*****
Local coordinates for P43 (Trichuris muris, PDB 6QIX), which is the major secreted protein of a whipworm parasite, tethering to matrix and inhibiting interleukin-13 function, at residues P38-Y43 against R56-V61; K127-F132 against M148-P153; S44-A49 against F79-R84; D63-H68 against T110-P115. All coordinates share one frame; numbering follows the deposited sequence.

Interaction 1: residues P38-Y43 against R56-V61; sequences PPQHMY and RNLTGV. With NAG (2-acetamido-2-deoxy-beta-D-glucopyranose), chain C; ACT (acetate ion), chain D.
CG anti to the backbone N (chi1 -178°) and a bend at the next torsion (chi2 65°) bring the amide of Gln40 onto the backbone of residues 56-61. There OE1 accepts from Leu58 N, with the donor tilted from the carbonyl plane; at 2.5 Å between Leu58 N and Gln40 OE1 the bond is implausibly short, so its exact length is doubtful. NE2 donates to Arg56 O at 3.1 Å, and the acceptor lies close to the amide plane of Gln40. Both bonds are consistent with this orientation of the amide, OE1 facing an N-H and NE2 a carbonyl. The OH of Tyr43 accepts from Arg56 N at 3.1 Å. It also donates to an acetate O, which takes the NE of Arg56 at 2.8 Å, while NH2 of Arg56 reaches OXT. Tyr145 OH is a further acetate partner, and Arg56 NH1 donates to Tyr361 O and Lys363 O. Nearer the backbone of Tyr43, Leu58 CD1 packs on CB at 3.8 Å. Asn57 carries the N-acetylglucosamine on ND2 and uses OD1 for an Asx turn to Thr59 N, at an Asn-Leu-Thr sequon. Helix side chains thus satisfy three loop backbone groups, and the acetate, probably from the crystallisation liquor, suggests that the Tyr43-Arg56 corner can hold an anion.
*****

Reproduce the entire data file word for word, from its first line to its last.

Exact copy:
Local coordinates for P43 (Trichuris muris, PDB 6QIX), which is the major secreted protein of a whipworm parasite, tethering to matrix and inhibiting interleukin-13 function, at residues P38-Y43 against R56-V61; K127-F132 against M148-P153; S44-A49 against F79-R84; D63-H68 against T110-P115. All coordinates share one frame; numbering follows the deposited sequence.

Interaction 1: residues P38-Y43 against R56-V61; sequences PPQHMY and RNLTGV. With NAG (2-acetamido-2-deoxy-beta-D-glucopyranose), chain C; ACT (acetate ion), chain D.
CG anti to the backbone N (chi1 -178°) and a bend at the next torsion (chi2 65°) bring the amide of Gln40 onto the backbone of residues 56-61. There OE1 accepts from Leu58 N, with the donor tilted from the carbonyl plane; at 2.5 Å between Leu58 N and Gln40 OE1 the bond is implausibly short, so its exact length is doubtful. NE2 donates to Arg56 O at 3.1 Å, and the acceptor lies close to the amide plane of Gln40. Both bonds are consistent with this orientation of the amide, OE1 facing an N-H and NE2 a carbonyl. The OH of Tyr43 accepts from Arg56 N at 3.1 Å. It also donates to an acetate O, which takes the NE of Arg56 at 2.8 Å, while NH2 of Arg56 reaches OXT. Tyr145 OH is a further acetate partner, and Arg56 NH1 donates to Tyr361 O and Lys363 O. Nearer the backbone of Tyr43, Leu58 CD1 packs on CB at 3.8 Å. Asn57 carries the N-acetylglucosamine on ND2 and uses OD1 for an Asx turn to Thr59 N, at an Asn-Leu-Thr sequon. Helix side chains thus satisfy three loop backbone groups, and the acetate, probably from the crystallisation liquor, suggests that the Tyr43-Arg56 corner can hold an anion.